Bikers worry new state park will close their trails

Gary Ouellette loves mountain biking. For him it's calming and peaceful. Healthful. A challenge.

Daryn Slover/Sun Journal

Daryn Slover/Sun Journal

Jared Buckingham of Greene rides the Homestead Trail at the Androscoggin Riverlands in Turner on Nov. 8. "They are mint to ride," Buckingham said of the trails. Buckingham said he does not see many hikers while riding, but when he does, he will often stop to talk.

Daryn Slover/Sun Journal

Daryn Slover/Sun Journal

A group of mountain bikers ride the trails at the Androscoggin Riverlands in Turner every Sunday morning. Joe Derocher, back left, of Greene has been riding the trails for more than 10 years. Sam Iggulden, lower left, lives just up the road and joined the group a few weeks ago after getting a mountain bike from his wife for his birthday. Jared Buckingham, center, of Greene and Sean Savignano, right, of Auburn work at Rainbow Bicycle and Fitness in Auburn.

After 20 years in the sport, he knows exactly where to go for a good ride, which places will offer the best trails and the most tranquil setting. He recently spent $3,000 on a mountain biking vacation in Colorado and Utah. Closer to home he likes the Bradbury Mountain State Park in Pownal and Androscoggin Riverlands in Turner.

But Ouellette fears that his favorite Riverlands trail may soon be closed off.

At least to mountain bikers.

The Maine Department of Conservation is working now to turn the 2,600-acre Androscoggin Riverlands into the Androscoggin Riverlands State Park. Although much would not change — there would be no gate, no fee to enter and no ban on hunting or other sports already enjoyed there — the state would more closely manage the park. In October, a consultant made several suggestions for that management, including prohibiting mountain bikers from using the Homestead and Ridge trails.

Both trails are favorites of mountain bikers.

Kathy Eickenberg, planning chief for the Maine Bureau of Parks and Lands, said the trails are currently marked for foot traffic only and that initial proposal simply kept it that way. But the news shocked and angered bikers who say they never knew the trails were designated for foot traffic. They said they've helped maintain the trails for years, have used them without incident and deserve to keep using them.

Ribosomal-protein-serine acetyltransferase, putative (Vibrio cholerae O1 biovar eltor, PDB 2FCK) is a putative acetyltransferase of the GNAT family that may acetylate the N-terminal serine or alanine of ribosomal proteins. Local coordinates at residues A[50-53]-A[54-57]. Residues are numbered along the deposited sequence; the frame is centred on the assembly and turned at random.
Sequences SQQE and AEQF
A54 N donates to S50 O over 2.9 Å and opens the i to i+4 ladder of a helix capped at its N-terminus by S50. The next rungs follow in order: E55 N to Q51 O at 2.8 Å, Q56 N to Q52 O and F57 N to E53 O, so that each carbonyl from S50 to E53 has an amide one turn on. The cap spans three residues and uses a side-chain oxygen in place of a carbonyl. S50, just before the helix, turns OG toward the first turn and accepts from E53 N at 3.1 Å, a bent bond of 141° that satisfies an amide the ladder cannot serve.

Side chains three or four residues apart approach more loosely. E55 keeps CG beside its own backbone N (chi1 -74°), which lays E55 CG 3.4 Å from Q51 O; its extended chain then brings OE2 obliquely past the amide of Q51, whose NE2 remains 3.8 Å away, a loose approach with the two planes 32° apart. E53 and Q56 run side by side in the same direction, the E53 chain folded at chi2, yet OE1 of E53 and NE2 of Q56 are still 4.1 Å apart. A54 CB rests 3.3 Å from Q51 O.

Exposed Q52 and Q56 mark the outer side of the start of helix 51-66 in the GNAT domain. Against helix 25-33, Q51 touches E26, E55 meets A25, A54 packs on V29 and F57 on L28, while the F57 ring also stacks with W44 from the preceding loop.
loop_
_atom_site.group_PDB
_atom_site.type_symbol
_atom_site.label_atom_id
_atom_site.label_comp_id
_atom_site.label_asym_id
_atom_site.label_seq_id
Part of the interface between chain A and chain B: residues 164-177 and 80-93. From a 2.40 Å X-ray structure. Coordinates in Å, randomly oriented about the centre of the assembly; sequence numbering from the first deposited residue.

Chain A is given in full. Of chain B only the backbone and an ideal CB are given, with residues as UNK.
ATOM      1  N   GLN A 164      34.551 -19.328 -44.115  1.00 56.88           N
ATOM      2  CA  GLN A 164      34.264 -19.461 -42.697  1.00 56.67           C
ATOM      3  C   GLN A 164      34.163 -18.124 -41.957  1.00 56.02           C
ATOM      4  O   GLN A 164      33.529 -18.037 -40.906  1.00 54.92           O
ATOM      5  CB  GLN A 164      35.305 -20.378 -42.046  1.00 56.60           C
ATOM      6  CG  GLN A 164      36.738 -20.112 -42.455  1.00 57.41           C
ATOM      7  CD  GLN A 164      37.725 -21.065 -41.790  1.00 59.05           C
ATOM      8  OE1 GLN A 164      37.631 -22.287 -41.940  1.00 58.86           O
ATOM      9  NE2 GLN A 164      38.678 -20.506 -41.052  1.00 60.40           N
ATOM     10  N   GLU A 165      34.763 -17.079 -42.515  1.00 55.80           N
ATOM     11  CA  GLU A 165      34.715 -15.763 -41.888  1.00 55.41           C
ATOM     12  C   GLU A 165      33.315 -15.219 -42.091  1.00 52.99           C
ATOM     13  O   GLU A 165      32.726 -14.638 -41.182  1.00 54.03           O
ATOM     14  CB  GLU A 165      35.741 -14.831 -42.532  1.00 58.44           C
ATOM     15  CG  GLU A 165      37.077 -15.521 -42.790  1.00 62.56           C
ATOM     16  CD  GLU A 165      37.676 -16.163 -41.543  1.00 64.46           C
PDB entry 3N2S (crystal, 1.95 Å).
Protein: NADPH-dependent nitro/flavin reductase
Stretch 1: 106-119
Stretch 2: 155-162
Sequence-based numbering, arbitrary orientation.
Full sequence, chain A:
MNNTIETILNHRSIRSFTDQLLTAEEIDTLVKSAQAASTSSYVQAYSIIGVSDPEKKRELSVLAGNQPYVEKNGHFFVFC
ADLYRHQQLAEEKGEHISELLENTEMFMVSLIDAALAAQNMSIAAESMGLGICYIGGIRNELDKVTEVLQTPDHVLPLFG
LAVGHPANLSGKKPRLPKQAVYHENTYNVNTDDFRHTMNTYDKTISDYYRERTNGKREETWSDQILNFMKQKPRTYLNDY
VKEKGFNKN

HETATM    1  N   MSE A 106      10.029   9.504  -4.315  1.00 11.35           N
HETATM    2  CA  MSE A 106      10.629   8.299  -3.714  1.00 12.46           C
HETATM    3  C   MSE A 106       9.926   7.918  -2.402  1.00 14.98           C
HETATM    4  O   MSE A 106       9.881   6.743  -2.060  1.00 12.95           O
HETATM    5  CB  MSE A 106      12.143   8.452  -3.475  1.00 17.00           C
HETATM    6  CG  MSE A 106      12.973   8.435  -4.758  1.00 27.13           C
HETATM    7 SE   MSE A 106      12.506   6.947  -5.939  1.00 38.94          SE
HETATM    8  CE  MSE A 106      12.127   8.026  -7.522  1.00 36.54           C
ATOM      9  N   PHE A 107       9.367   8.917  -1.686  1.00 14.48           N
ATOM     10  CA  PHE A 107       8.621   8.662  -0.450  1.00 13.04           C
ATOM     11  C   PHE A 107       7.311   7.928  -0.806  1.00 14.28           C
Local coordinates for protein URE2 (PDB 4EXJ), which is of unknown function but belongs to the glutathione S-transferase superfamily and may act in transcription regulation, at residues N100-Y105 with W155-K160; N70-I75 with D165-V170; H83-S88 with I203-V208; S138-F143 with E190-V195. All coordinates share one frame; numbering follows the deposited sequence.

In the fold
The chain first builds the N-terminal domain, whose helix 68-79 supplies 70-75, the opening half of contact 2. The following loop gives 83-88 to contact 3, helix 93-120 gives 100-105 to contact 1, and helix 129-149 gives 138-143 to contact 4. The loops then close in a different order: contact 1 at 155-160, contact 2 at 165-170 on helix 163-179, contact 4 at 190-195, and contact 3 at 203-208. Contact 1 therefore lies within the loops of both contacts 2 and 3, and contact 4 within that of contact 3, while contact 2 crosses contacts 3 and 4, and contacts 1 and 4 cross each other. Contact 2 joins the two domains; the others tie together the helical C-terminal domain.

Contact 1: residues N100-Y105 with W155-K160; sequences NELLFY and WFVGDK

The consultant is expected to offer a new proposal to the bureau's advisory committee this week. After that, the committee will present one or more proposals to the public. 

Mountain bikers worry all proposals will cut them off from their favorite trails, and they hope a November meeting with state officials will change that.

"We're not viewed very highly," Ouellette said. "I would like to change that attitude. I think mountain bikers have a lot to offer the state and I would like to get that message across."

The state bought the bulk of Androscoggin Riverlands in 1990, one of the first purchases made under the Land for Maine's Future Program. In 2007 it added 326 acres at Turner Cove. The area includes a number of wildlife habitats as well as miles of snowmobile, ATV, hiking and multiuse trails, many of them maintained by private recreation clubs.  

In 2008, local lawmakers and preservationists asked the state to turn Androscoggin Riverlands into an official state park — the first in 25 years and the third largest in the state. The state agreed and the Bureau of Parks and Lands, which is part of the Department of Conservation, began piecing together a plan for the new park. 

In October, part of that plan got mountain bikers' attention. 

"You'd be shutting down some real prime real estate to mountain biking," said Jared Buckingham, a Greene mountain biker who's been riding for four years.

Buckingham most often uses the Homestead Trail, which connects to the Ridge Trail. Bikers like both trails because they're quiet, flow well and offer a good experience for both beginners and more seasoned riders. 

The initial proposal closes both trails to bikers, keeping them foot traffic-only. 

Buckingham and other bikers said they only sporadically encounter hikers on Homestead and rarely on Ridge, they said. And when they do, there haven't been problems sharing the trail.